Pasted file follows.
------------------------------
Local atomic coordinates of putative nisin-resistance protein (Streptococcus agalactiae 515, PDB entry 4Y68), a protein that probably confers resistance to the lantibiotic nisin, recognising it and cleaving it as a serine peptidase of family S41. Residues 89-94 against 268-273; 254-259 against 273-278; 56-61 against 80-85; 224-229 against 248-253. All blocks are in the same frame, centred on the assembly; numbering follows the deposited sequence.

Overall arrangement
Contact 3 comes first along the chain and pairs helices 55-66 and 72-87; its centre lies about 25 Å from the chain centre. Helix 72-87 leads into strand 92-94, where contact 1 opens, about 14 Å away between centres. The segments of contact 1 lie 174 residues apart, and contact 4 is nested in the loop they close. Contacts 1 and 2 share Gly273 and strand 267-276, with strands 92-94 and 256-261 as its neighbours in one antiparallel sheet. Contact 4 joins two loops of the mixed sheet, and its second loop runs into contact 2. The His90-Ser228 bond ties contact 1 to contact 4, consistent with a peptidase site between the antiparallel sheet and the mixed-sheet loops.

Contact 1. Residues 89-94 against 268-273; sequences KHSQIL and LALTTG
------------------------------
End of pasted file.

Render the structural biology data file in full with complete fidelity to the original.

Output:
Local atomic coordinates of putative nisin-resistance protein (Streptococcus agalactiae 515, PDB entry 4Y68), a protein that probably confers resistance to the lantibiotic nisin, recognising it and cleaving it as a serine peptidase of family S41. Residues 89-94 against 268-273; 254-259 against 273-278; 56-61 against 80-85; 224-229 against 248-253. All blocks are in the same frame, centred on the assembly; numbering follows the deposited sequence.

Overall arrangement
Contact 3 comes first along the chain and pairs helices 55-66 and 72-87; its centre lies about 25 Å from the chain centre. Helix 72-87 leads into strand 92-94, where contact 1 opens, about 14 Å away between centres. The segments of contact 1 lie 174 residues apart, and contact 4 is nested in the loop they close. Contacts 1 and 2 share Gly273 and strand 267-276, with strands 92-94 and 256-261 as its neighbours in one antiparallel sheet. Contact 4 joins two loops of the mixed sheet, and its second loop runs into contact 2. The His90-Ser228 bond ties contact 1 to contact 4, consistent with a peptidase site between the antiparallel sheet and the mixed-sheet loops.

Contact 1. Residues 89-94 against 268-273; sequences KHSQIL and LALTTG